Social policy reform in India is at a crucial and potentially wonderful point. Let us accept that the paternalistic policies that predominated in the second half of the 20th century were mostly well-intentioned. And let us not waste more time in debating the extent to which they reduced poverty.
The fact is that now they are like the proverbial albatross, costing a vast amount with relatively little positive effect. It is time to move into the 21st century and develop policies and an overall system in tune with the emerging realities of a dynamic super economy.
We have just concluded two pilots of what we call basic income, a name chosen partly to try to cut through the ideological blitzkrieg that hit the debate on cash transfers. The pilots provided about 6,000 men, women and children in nine villages a modest monthly payment, paid into bank accounts that most managed to open without too much difficulty.
The payments were paid to each person unconditionally and universally, i.e. to everybody in the villages, not just the poorest. What happened to them in the succeeding 18 months was compared with what happened to similar people living in 12 other villages, through a modified randomised control trial.
One pragmatic objective was to test the sceptics’ claim that giving people cash would lead to waste, a spread of private bads (such as more alcohol or tobacco consumption) and a reduction in labour and work.
The evidence from evaluation surveys powerfully contradicted the sceptics’ assertion. We saw improvements in nutrition, health and healthcare, schooling and sanitation. The trouble with the benevolent policy-makers that have held sway for so long is that they are paternalistic and patronising. They have not trusted low-income Indians to make rational decisions for themselves, their families and their communities.
Anybody going to those villages before and after the 18 months should feel ashamed for thinking that ordinary people would waste the money and become indolent. Low-income people may be cowed by insecurity, ill-health and lack of resources. But they are not stupid. Given the means to change, they will devise ingenuous ways to do so. It is called the human condition.
These issues are covered in a book that has just come out. A plea in this article is that if a new National Development Reform Commission, or whatever it is called, is set up—and surely such a body is needed to help in the transformation of India in the 21st century—then a diligent search for a new system of social protection should be part of its mandate.
Cash transfers of some sort should be at the heart of those reflections. They are not a panacea or silver bullet. But they must be part of the new structure. In that, the authorities will have to make key decisions on fundamental principles.
Should cash benefits be targeted on the poor and only on the poor, or should they be universal, i.e. provided to everybody? The conventional view is that they should be targeted. This writer is among a growing number who believe that the base should be universal, i.e. provided to everyone, regardless of income. It would save money on administration, avoid poverty traps and strengthen social solidarity, as the pilots revealed.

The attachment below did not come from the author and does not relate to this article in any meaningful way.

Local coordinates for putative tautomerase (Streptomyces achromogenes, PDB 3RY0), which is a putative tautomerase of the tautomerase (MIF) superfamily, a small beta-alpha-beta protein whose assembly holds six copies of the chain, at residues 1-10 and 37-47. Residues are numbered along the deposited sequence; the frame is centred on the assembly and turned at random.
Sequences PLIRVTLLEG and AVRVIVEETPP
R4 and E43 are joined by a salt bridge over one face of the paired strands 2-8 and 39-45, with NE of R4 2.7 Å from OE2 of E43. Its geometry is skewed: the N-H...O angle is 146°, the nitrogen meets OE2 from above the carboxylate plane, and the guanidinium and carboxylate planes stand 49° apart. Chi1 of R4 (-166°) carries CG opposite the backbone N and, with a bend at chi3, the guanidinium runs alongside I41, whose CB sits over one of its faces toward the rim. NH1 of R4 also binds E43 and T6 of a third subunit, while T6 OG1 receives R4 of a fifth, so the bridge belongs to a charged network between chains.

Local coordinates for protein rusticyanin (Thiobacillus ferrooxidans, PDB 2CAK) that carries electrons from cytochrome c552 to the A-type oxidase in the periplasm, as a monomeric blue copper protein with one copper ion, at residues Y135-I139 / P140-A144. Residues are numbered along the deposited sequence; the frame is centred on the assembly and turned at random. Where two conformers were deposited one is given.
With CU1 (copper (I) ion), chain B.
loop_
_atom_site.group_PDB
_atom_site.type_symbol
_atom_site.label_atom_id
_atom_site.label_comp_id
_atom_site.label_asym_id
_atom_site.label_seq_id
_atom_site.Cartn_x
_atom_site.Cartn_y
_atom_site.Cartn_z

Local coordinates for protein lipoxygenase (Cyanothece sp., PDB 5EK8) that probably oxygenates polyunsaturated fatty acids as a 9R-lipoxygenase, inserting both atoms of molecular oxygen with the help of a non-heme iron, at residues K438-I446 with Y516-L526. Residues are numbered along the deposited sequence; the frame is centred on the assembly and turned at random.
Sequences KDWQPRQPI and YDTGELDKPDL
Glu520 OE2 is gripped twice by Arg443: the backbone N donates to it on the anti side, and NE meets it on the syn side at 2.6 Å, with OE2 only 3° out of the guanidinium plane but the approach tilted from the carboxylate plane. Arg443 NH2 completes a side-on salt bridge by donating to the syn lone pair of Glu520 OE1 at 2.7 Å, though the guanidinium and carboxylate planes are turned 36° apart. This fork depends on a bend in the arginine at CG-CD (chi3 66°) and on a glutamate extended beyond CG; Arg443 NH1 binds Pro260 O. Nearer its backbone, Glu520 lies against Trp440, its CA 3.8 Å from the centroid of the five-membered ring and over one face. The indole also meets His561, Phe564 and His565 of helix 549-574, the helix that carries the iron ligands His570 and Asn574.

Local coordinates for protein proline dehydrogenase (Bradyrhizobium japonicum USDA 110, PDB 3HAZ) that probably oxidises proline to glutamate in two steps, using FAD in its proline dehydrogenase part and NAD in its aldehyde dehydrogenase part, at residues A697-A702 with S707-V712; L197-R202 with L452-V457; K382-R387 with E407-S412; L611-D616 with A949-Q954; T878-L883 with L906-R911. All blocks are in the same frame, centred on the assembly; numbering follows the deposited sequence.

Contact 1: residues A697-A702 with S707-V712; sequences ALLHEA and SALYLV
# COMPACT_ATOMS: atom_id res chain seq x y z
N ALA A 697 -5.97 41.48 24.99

A second pillar could be based on specific needs, such as disability, old-age frailty and motherhood. Targeting through means tests and poverty lines have not worked well anywhere in the world. Indeed, they are often regressive.
The next big question is whether cash transfers should be made conditional. If one is on the political left or on the right, the answer should be no. But globally social policy is being led down a dangerous road. The trouble is sophisticated research can reveal that conditions “work”.
For instance, giving cash to people only if they send their children to school for, say, 80% of the time may raise school attendance by more than schemes that give the same benefits without imposing that condition. Our whiz-kid behavioural economists would then think up another condition, and then another, each time chipping away at people’s freedom to make choices. This is precisely what is happening. So, there are schemes that offer benefits only if a woman has a sterilisation after a second child. Where do you stop?
We are in danger of marching into an era of social engineering. Suppose a parent thinks there is no point in forcing her sickly teenager to go to school because the teachers are rarely there, or because poor sanitation might worsen her condition. Would it be fair to penalise the mother if she does not or cannot force her child to school?
After all, if there are conditional cash transfers, the authorities would have to back them up with sanctions. Many unfair decisions would follow. And, of course, in Indian (and other) conditions, there would be ample scope for intermediary corruption.
The only morally safe condition is that everybody should obey the law, and that should apply equally to all groups. However, there is very good news. Unconditional cash transfer schemes, paid universally and individually, do fine.
I would plead with whoever becomes a member of the new Commission to draw up an ethical code at the outset to determine what should be regarded as legitimate. They will then be in a position to construct a 21st century system that is equitable, efficient and emancipatory. What Commission members should be most excited about is that, if cash transfers are well designed, they can be a powerful instrument for improving welfare, equity, growth and freedom. The Commission will have a great opportunity to transform Indian society for the better.
By Guy Standing
Guy Standing is professor of Development Studies, School of Oriental and African Studies, University of London
This article draws partly from a new book: S Davala, R Jhabvala, S Kapoor Mehta and G Standing, Basic Income—A Transformative Policy for India (Bloomsbury Academic Press)